Learn how to set up your Raspberry Pi, program with Python, animate with Scratch, having fun creating your own applications, and more!
By: Mike McGrath
Publication date: February 27th, 2013
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The Raspberry Pi is a cheap, basic, programmable credit-card sized computer that plugs into your TV and a keyboard. It can be used for many of the things that your PC does, like spreadsheets, word-processing and playing games, but its real purpose is to inspire children (and grown-ups) to learn how to program. Over five million Raspberry Pis have been sold worldwide, so far!
Raspberry Pi in easy steps starts with the basic components you’ll need, setting up the system and logging into the console. Then, in easy steps, it covers:
- Exploring the desktop, including understanding the Taskbar, customizing the look and feel, examining the filesystem, and browsing the internet
- Commanding the system, including getting applications, saving web pages, reading and writing text, finding files, adding users, changing permissions, and employing the shell
- Animating with Scratch – a fun learning environment that enables complete beginners to create computer programs visually without writing any code
- Programming with Python – a high-level (human-readable) programming language that is processed by the Python ‘interpreter’ to produce results fast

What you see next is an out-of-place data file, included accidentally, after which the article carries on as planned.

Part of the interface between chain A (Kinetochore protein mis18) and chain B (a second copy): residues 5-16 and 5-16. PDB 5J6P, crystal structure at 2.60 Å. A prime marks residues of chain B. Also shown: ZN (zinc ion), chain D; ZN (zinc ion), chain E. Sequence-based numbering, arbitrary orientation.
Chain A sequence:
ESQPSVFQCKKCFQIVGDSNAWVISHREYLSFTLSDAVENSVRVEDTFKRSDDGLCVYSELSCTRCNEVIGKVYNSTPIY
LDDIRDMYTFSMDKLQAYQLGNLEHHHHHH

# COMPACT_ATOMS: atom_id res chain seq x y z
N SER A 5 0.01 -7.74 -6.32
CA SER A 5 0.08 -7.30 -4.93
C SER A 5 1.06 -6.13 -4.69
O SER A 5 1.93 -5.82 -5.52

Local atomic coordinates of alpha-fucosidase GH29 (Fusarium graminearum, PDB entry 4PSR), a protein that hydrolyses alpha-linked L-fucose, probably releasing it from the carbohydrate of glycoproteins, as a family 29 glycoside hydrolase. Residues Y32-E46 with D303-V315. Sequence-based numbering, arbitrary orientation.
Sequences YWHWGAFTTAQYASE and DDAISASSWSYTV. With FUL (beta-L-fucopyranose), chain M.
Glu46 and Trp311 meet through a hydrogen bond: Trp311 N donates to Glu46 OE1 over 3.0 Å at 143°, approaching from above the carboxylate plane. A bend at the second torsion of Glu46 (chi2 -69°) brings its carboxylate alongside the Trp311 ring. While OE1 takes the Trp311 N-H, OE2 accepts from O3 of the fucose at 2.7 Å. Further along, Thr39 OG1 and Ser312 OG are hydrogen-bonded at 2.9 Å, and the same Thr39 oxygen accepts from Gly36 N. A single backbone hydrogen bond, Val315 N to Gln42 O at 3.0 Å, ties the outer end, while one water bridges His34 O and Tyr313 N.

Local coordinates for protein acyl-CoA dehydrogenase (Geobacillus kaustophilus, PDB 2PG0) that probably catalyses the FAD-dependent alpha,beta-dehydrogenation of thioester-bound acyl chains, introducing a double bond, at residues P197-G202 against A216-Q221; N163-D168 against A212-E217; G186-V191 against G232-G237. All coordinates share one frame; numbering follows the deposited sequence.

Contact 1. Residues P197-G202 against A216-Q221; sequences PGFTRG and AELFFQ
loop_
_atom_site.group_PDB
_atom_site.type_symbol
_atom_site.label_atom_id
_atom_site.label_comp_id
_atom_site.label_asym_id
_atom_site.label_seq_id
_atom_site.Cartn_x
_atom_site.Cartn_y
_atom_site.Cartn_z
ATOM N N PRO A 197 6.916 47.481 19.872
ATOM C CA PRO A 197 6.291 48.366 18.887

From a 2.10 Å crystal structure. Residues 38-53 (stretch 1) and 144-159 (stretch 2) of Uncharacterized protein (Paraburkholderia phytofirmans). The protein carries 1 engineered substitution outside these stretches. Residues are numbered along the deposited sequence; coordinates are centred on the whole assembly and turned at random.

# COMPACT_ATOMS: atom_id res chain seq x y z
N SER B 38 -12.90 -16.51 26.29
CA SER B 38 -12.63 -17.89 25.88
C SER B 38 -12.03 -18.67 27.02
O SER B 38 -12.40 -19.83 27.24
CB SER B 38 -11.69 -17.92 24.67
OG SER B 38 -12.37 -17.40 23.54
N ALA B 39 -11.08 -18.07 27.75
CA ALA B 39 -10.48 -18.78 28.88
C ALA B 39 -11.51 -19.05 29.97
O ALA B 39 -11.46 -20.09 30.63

- Producing games – Raspberry Pi ships with a selection of Python games for you to try, but also includes the Python ‘pygame’ module that you can use to make your own games, which is covered in Raspberry Pi in easy steps
- Developing windowed apps with Tkinter, the standard Python module that is shipped with the Raspberry Pi, that you can use to create graphical applications
- Driving header pins – how to control electrical input and output on the Raspberry Pi header from Python scripts, including lighting a lamp, adding more buttons and controlling projects
Use Raspberry Pi in easy steps to have fun going back to basics and creating your own applications.
Source code files from the examples featured in this book are available to download free for checking against your own work.
About the author
Mike McGrath now lives in South-east Europe, on the sun-kissed shores of the Aegean Sea. Mike gained his extensive knowledge of computer languages while working as a developer contracting to companies around the world. His interests include coins of ancient Greece, dining-out with friends, and the ongoing evolution of the world wide web.
“This is just great! It spells all the stages of setting up, what not to do and what you MUST do in very clear steps. I think it should be incorporated in every school library.” (from Amazon.co.uk)